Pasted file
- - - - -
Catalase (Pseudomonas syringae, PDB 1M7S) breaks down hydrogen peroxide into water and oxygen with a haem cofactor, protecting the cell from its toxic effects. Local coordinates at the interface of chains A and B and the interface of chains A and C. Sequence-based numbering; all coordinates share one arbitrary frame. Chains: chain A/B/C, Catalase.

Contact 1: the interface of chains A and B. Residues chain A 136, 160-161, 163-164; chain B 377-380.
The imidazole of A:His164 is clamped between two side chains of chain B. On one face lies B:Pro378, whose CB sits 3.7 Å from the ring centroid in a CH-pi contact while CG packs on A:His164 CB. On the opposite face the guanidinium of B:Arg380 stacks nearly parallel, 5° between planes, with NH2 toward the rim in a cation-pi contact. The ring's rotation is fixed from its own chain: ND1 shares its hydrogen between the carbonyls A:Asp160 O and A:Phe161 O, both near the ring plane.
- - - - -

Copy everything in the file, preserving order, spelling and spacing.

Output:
Catalase (Pseudomonas syringae, PDB 1M7S) breaks down hydrogen peroxide into water and oxygen with a haem cofactor, protecting the cell from its toxic effects. Local coordinates at the interface of chains A and B and the interface of chains A and C. Sequence-based numbering; all coordinates share one arbitrary frame. Chains: chain A/B/C, Catalase.

Contact 1: the interface of chains A and B. Residues chain A 136, 160-161, 163-164; chain B 377-380.
The imidazole of A:His164 is clamped between two side chains of chain B. On one face lies B:Pro378, whose CB sits 3.7 Å from the ring centroid in a CH-pi contact while CG packs on A:His164 CB. On the opposite face the guanidinium of B:Arg380 stacks nearly parallel, 5° between planes, with NH2 toward the rim in a cation-pi contact. The ring's rotation is fixed from its own chain: ND1 shares its hydrogen between the carbonyls A:Asp160 O and A:Phe161 O, both near the ring plane.